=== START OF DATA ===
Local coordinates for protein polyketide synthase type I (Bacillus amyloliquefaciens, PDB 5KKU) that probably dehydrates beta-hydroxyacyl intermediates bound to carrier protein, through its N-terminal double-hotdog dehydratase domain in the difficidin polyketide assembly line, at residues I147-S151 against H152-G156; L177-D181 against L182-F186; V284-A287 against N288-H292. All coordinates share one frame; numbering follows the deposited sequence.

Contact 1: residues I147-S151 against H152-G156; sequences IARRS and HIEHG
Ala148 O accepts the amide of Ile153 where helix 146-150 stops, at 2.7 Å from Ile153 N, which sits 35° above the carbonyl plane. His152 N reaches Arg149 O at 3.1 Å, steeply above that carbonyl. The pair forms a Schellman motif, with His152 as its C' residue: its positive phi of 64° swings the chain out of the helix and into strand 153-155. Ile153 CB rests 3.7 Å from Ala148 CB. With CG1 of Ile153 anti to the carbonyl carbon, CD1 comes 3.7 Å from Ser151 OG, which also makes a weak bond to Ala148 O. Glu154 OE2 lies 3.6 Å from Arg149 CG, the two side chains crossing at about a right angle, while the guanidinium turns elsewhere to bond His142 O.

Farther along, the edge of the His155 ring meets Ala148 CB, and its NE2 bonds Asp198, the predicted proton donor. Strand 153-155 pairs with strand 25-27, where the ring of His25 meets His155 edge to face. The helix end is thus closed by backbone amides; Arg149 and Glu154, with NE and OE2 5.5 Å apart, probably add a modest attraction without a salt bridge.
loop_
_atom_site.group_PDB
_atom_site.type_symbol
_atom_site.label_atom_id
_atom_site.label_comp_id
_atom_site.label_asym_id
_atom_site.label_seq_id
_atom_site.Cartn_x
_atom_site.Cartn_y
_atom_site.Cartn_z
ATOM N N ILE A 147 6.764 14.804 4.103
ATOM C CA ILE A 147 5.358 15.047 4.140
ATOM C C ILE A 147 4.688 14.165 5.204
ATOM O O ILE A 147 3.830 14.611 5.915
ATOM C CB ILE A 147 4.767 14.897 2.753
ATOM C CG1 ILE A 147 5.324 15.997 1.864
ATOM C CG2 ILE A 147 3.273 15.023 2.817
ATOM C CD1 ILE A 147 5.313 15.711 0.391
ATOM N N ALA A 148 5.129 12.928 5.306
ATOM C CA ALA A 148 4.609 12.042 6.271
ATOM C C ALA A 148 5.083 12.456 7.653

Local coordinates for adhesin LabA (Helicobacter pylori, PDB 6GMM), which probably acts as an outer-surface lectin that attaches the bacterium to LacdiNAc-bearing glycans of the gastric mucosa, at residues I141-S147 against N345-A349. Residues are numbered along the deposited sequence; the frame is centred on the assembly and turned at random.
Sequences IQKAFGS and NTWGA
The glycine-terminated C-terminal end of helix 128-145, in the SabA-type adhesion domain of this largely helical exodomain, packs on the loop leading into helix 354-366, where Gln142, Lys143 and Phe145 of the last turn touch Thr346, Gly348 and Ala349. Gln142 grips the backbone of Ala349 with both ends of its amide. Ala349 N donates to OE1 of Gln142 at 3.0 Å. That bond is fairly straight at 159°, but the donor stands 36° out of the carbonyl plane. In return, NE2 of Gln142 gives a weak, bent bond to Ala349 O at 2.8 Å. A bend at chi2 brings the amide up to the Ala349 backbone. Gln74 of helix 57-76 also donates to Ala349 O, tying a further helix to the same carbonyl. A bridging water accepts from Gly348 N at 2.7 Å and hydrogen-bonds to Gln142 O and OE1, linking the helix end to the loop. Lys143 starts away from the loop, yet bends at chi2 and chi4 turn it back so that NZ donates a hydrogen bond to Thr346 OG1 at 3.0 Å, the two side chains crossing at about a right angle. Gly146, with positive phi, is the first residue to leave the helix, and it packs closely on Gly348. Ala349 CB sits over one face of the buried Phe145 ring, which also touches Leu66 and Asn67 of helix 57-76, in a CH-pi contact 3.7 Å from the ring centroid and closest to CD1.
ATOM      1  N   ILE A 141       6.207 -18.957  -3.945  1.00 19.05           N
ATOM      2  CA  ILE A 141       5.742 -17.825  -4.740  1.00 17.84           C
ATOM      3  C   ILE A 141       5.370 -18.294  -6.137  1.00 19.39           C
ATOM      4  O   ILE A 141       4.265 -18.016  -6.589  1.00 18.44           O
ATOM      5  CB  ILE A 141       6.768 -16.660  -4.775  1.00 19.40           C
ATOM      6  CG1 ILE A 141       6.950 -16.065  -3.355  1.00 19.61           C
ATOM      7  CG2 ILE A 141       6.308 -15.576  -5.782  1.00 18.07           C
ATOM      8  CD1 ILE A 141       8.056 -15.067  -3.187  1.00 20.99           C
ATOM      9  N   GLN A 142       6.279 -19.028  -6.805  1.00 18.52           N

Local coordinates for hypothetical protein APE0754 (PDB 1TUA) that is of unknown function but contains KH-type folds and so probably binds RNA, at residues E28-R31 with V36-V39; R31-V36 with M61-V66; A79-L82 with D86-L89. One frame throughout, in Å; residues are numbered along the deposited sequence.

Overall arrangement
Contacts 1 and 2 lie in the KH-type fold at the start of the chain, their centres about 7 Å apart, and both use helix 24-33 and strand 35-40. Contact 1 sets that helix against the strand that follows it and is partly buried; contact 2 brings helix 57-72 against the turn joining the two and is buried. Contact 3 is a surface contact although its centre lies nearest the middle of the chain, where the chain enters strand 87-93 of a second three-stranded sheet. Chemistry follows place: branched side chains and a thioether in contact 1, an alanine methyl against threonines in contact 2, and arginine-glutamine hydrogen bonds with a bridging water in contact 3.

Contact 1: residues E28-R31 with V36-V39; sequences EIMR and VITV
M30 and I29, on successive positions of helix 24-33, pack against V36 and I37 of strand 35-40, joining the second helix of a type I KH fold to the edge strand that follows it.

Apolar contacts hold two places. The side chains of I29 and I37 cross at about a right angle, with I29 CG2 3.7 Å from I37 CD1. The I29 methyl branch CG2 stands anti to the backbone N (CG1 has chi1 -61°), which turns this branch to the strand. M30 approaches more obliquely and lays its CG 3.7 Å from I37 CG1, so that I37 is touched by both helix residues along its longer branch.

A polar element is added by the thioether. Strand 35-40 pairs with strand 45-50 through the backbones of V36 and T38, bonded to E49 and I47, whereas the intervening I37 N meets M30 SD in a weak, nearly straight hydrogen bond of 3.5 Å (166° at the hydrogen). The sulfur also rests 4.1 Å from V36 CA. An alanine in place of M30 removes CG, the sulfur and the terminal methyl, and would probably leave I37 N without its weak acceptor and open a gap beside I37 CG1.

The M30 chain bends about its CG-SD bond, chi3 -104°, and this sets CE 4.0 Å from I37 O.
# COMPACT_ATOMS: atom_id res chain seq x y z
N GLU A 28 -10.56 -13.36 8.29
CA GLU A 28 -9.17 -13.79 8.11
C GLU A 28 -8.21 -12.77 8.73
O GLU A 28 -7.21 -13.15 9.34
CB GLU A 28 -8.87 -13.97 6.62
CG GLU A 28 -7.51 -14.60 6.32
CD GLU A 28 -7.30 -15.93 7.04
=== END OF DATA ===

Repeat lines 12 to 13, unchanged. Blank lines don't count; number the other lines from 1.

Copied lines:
_atom_site.Cartn_x
_atom_site.Cartn_y